Note to readers: Michelle is on hiatus. Her column is authored by her husband, veteran journalist Ben Smith.
By Ben Smith
Carolyn Barbay of Atlanta climbed out of the grief she had over losing her husband by re-discovering the music of her home state of Louisiana and learning the Cajun two-step and waltz.
Instead of driving eight hours, she only had to travel a few miles to the Knights of Columbus Post 660 at Buford Highway near Lenox Road, home of the Atlanta Cajun Zydeco Association’s monthly fais do do (parties) featuring a live band playing authentic swamp music.
She found a tribe bound not by blood, geography, language, culture, ethnicity or religion, but by a deep love of the forward-driving, accordion-centric sounds of Acadian music from Louisiana. That, and all of the forms of two- and three-step swinging that go with it.
“I was ready to live again,” Barbay, 74, recalled earlier this month, as the sounds of a four-piece band called Creole Stomp drew couples to the large parquet dance floor, where the dancers flowed counterclockwise as they stepped and spun. As the heat rose in the cinderblock hall, the ceiling fans couldn’t keep up, and the double doors opened to a spectacular view of the downtown Atlanta skyline – a reminder of how easily music closed the miles from Louisiana.
This week, Mardi Gras draws attention to the “laissez les bon temps rouler” culture of New Orleans, which for Barbay and others has been a constant lifeline of hope and optimism in the face of devastation — long before Hurricane Katrina.
The defining sound of Cajun and zydeco music comes from the accordion, which links some of these aficionados to their ethnic roots in cultures across Europe. Just as its distinctive sound comes from expanding and contracting, so has this group grown, shrunk and re-expanded in the face of economic struggle, tough breaks and personal loss.
Only a small number of the ACZA members are from Louisiana; most are from points far from the South, but have found in the swamp music a powerful emotional force of recovery, a soundtrack for their own rebuilding.
“I wanted something that was life affirming,” said Lisa Przepasniak, who discovered the group in 2001 after recovering from several years of continuous migraine headaches. The relationships carried her recently as she battled breast cancer.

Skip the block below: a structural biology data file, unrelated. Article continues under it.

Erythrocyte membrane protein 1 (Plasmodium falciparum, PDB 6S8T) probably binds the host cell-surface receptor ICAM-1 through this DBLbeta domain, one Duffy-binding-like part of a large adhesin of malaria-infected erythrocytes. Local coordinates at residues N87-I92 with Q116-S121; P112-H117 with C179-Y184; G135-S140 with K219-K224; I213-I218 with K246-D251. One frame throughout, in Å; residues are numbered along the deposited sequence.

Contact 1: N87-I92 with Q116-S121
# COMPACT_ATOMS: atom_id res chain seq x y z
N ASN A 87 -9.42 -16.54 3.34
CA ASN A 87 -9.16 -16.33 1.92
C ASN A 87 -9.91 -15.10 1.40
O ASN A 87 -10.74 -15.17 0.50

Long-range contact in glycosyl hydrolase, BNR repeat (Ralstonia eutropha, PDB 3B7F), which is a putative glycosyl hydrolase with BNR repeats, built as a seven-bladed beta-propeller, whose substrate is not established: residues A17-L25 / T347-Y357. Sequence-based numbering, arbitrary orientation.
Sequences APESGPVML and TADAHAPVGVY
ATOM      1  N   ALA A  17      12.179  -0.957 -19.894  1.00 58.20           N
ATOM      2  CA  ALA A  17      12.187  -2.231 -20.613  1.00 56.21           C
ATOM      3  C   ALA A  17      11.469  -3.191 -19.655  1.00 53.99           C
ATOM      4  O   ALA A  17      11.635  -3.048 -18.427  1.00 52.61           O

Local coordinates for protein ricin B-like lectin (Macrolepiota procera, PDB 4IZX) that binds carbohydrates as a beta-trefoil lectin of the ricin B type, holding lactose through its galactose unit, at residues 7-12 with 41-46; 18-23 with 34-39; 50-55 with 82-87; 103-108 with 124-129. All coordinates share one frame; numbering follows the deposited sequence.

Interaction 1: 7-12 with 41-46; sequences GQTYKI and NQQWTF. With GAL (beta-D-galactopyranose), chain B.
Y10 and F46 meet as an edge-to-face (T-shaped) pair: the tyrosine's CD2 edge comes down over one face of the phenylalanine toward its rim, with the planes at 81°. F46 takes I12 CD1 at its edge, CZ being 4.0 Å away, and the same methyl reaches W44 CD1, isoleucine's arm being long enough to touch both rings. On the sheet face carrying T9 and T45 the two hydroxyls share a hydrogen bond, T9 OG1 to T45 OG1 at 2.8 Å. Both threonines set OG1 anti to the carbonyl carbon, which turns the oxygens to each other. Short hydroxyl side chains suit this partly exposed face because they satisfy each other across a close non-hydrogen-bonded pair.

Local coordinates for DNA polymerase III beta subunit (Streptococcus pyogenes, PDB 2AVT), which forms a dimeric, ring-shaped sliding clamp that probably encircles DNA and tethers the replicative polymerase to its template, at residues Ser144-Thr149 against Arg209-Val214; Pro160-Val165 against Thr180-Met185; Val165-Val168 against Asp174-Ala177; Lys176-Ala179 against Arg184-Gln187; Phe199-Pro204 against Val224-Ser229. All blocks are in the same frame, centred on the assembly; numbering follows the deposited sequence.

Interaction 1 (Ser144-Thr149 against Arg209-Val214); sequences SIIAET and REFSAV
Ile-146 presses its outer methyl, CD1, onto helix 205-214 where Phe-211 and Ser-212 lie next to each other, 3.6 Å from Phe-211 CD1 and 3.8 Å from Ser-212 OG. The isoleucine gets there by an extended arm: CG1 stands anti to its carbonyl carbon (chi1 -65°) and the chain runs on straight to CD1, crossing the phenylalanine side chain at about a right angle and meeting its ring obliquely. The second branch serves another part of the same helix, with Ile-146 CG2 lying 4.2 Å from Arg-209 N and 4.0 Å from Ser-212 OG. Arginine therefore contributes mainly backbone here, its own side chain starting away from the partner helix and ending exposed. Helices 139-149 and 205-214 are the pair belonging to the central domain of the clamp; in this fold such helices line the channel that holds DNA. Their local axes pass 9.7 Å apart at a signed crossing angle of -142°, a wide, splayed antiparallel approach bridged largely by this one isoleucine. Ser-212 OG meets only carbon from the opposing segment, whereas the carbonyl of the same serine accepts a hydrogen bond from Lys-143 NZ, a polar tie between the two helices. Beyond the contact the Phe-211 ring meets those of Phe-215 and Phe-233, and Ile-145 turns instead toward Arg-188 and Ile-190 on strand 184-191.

“I fell in love with the music and the culture, the bayous and the way the people talk,” she said. She travels often to Louisiana and has even developed one or two Big Easy eccentricities. At dances she is often accompanied by her companion, Alphonse Bubba Anthony Thibadeaux, a furry armadillo party-hat-wearing puppet on her shoulder.
The membership is a patchwork, with no consistent profile. Przepasniak is from Buffalo, N.Y. and is ethnically Polish. Larry Hickey, ACZA’s treasurer, is Irish.
Their only connection is the accordion, played in the polkas Przepasniak heard growing up, and in the country and western tunes that Hickey routinely heard in rural Irish pubs in County Galway.
“Over there they use accordions, not steel guitars,” Hickey said, during a break between songs. “So if you grew up listening to country music on accordions and you start listening to Cajun music, you’ll get hooked.”
Barbay is one of the few members who are expatriate Louisianan. She left Sicily Island, La., in 1986, and she is quick to point out that it’s not an island. “It was a little old country town,” she said. “We didn’t do all that stuff. All we did was fishing when I was there.”
To learn to dance Cajun-style, she showed up at the Knights of Columbus, which stands on a bluff right on the DeKalb County/Fulton County line.
Her teacher was Robert Kwasha, a transplant from New York. From him, she learned that this music is “joie de vivre; it’s an expression of the joy of life.”